The US Will Field More than 10,000 Troops in Iraq by February

During a visit this week with the 101st Airborne Division in Fort Campbell, Kentucky, US Defense Secretary Ashton Carter said that about 1,800 soldiers from the division are to be deployed to Kuwait and Iraq, for a mission estimated to last about nine months.
He outlined US plans to defeat the Islamic State and recover the jihadist caliphate’s de facto capitals, Raqqa in Syria and Mosul in Iraq.
What this means is that the 101st Airborne’s “Screaming Eagles” will return to Iraq for the first time since playing a crucial role in America’s US 2003 campaign to topple Saddam Hussein and fight al Qaeda wound down in 2007.
Carter described their mission in 2016 as military advisers to the Iraqi army and the Kurdish peshmerga forces. According to his plan, the two armies are to close in on Mosul from the north and the south and hold it to siege until its capture.
After that, Carter said, the US combat troop contingents will transfer to Syria to participate in an operation by moderate Syrian forces to recover Raqqa.
In his last State of the Union speech, a day earlier, President Barack Obama gave pride of place to the war on the Islamic State. He said it was important not to “Americanize” conflicts because that would allow extremists to accuse the West of occupying their countries.
But DEBKA Weekly’s military and intelligence sources say that is exactly what the US is planning to do.
The American forces to be deployed in Iraq next month include the 2nd Brigade, aka the Strike Brigade. When those soldiers trained last month at the US Joint Readiness Training Center in Fort Polk, Louisiana, they heard a different account of their mission from that delivered by the defense secretary.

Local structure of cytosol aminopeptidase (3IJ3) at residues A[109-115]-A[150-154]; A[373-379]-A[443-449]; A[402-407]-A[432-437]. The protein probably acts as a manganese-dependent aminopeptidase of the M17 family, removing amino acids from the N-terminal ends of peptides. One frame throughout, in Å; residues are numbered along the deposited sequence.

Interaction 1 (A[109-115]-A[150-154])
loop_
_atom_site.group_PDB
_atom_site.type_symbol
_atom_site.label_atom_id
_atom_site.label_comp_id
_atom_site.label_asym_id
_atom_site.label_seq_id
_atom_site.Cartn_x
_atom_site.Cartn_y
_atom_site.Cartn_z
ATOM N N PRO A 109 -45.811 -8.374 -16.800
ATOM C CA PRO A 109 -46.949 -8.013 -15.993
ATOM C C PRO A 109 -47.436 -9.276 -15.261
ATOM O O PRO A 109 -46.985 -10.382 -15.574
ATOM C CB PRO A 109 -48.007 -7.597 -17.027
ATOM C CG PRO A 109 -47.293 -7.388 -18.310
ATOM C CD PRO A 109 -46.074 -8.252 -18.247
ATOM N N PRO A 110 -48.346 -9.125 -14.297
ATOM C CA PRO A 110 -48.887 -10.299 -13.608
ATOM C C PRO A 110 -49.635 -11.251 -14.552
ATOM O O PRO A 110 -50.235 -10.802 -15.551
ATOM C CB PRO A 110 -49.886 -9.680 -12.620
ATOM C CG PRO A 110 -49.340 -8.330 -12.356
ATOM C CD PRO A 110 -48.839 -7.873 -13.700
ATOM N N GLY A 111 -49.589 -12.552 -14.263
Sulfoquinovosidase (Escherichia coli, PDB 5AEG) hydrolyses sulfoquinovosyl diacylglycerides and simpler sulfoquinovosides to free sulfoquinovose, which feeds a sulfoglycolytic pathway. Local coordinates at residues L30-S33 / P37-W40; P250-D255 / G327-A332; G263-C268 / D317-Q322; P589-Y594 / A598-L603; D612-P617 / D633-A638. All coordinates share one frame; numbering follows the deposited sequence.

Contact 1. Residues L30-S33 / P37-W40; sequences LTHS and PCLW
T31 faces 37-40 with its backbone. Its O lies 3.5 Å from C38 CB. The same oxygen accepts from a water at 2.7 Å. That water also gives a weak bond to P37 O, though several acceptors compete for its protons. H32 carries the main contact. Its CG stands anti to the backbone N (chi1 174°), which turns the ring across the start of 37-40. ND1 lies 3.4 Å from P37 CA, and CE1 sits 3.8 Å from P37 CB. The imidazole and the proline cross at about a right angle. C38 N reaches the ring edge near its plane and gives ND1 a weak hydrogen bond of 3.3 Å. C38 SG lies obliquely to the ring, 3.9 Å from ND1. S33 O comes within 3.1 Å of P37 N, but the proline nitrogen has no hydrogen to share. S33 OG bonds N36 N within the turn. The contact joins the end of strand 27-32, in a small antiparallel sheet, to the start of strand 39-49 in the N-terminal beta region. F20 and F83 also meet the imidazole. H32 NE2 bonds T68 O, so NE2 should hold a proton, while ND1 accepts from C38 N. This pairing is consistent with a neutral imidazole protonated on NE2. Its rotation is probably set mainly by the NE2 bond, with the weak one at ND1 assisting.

Maj. Gen. Gary J. Volesky, commander of the 101st Airborne, told them to “win,” meaning, they will have to fight.
Furthermore, the plan to retake Mosul and Raqqa in the coming months is not realistic, our military sources report. Barring the total collapse of ISIS – an improbable prospect – the two jihadi strongholds will not be captured before President Obama exits the White House and Secretary Carter departs the Pentagon.
This mission is also fatally short of partners.
Neither Iraq’s Prime Minister Haidar al-Abadi, nor the Kurdish region’s President Masoud Barzani have voiced support for the Mosul operation outlined by Carter. And cooperation between the US and Russia on the Raqqa operation is still a way off, even after Presidents Obama and Putin talked on the phone on Jan. 13.

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